An ancient Scandinavian proverb says that the Swedish are aristocrats, the Danes are entrepreneurs and the Norwegians are farmers. Surely these people, born - so to say - with the skis on their feet, are deeply characterised by their landscape of innumerable cliffs and bays, and mountains covered with snow for a large part of the year.

In short

Area: 385,155 km² -- Population: about 4,7 million inhabitants -- Density: 12 per km² -- Government: Constitutional monarchy -- Capital: Oslo -- Language: Norwegian -- Religion: In majority Protestant -- Currency: Norwegian krone -- Telephone code: +47 -- International car plate: N -- Internet suffix: .no -- Member of: the UNO since 1945


Administrative division

Norway is divided into 19 counties or fylker which are in their turn subdivided into 431 municipalities or kommuner. The counties are: Akershus, Aust-Agder, Buskerud, Finnmark, Hedmark, Hordaland, Møre og Romsdal, Nordland, Nord-Trøndelag, Oppland, Oslo, Østfold, Rogaland, Sogn og Fjordane, Sør-Trøndelag, Telemark, Troms, Vest-Agder, Vestfold.
The Kingdom of Norway also has sovereignty over the Arctic territories of the Svalbard islands and Jan Mayen; external dependencies are the Bouvet Island in the South Atlantic Ocean and Peter I Island and Queen Maud Land in Antarctica but they are not part of the Kingdom.

The Territory

Norway is bounded by Sweden on the west, Finland and the Russian Federation in the east, the Atlantic Ocean and North sea on the west and the Arctic Ocean on the north. It is mountainous almost everywhere, with the exception of a small plain in the south-east, where the capital Oslo is situated. The main feature of the landscape, the most unforgettable, is the abrupt rock walls descending to the sea and creating the spectacular narrow and long bays called fjords, and the numberless islands and rocks following like a belt the coastline, protecting the land from the terrible Atlantic storms.

The Population

This is a nation of fishermen, accustomed to the inhospitable climate of freezing but rich Arctic waters. But when the summer comes, which all Scandinavia celebrates on 24th june, St. John's Day, all the houses are decorated with bright colours, as in Hammerfesdt the northernmost town in Europe, where the long winter night lasts from 23 November to 18 March, and in mid-May the sun starts shining without ever setting down again until late July.


Norway has always been a maritime country, with deep ties to Sweden and Denmark. The earliest human settlements took place only after 7,000 B.C., with the end of the Ice Age, then by the 8th century A.D. there were a number of tribal Kingdoms, often at war with one another. The conflicts among the tribes were the main cause of massive migration towards Britain, France and into the Mediterranean to southern Europe. These invaders were called Vikings from the word "vik" the local name of the fjords. During the 10th century AD King Harold unified a large part of Norway, and one of his descendants, Olaf II, christianised the population. In the early 14th century King Magnus VI introduced a modern law system, and the centres along the coast started to progress economically, especially Bergen, and entered the Anseatic League. In the early Middle Ages, before Columbus, Viking seamen reached parts of the American Continent sailing in their long, slender vessels.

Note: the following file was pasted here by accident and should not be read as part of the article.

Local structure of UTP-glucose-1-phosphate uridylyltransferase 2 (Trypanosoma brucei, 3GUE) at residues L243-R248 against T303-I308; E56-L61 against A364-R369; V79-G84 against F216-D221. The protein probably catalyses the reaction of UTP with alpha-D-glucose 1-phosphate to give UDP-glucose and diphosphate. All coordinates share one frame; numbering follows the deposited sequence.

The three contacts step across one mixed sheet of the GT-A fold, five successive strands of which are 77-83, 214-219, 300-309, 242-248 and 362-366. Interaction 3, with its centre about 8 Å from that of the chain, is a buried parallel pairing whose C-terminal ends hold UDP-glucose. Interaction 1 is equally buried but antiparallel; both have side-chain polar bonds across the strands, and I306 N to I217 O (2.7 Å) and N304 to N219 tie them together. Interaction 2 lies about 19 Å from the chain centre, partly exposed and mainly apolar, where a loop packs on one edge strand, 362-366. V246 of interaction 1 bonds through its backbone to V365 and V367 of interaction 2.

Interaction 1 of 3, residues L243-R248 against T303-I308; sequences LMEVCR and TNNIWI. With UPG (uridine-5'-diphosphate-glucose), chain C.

In the late 14th century the Norwegian dynasty became extinct, and Eric of Pomerania was elected king and unified Norway, Sweden and Denmark in the Kalmar Union. In the following centuries Norway was a Danish province; then in 1841 after the Napoleonic wars Norway passed under the Swedish monarchy. In 1905 the union with the Sweden was dissolved and Norway became independent under King Haakon VII. In 1940 the country was occupied by the Germans, and a strong resistance movement rose. In the 1960's the discovery of oil and methane in the North Sea brought a remarkable prosperity, that with the traditional lumber and fishing trade has transformed Norway into one of the most advanced countries in the world.

UNESCO World Heritage Sites

logo Unesco
  • Bryggen, a series of Hanseatic commercial buildings along the eastern side of the fjord near Bergen;
  • Urnes Stave Church, a medieval wooden church near Lustrafjorden in Luster municipality;
  • Røros, a site of copper mining activity for over 3 centuries;
  • Rock Drawings at Alta, an archaeological site near Alta, county of Finnmark in northern Norway;
  • Vegaøyan — the Vega Archipelago, a site of fishermen and farmers for over 1,500 years in an inhospitable Arctic environment;
  • the Struve Geodetic Arc — shared with Belarus, Estonia, Finland, Latvia, Lithuania, Moldova, Sweden, the Russian Federation and Ukraine;
  • West Norwegian Fjords - Geirangerfjord and Nærøyfjord, among the most visited tourist sites in Norway for their astounding beauty.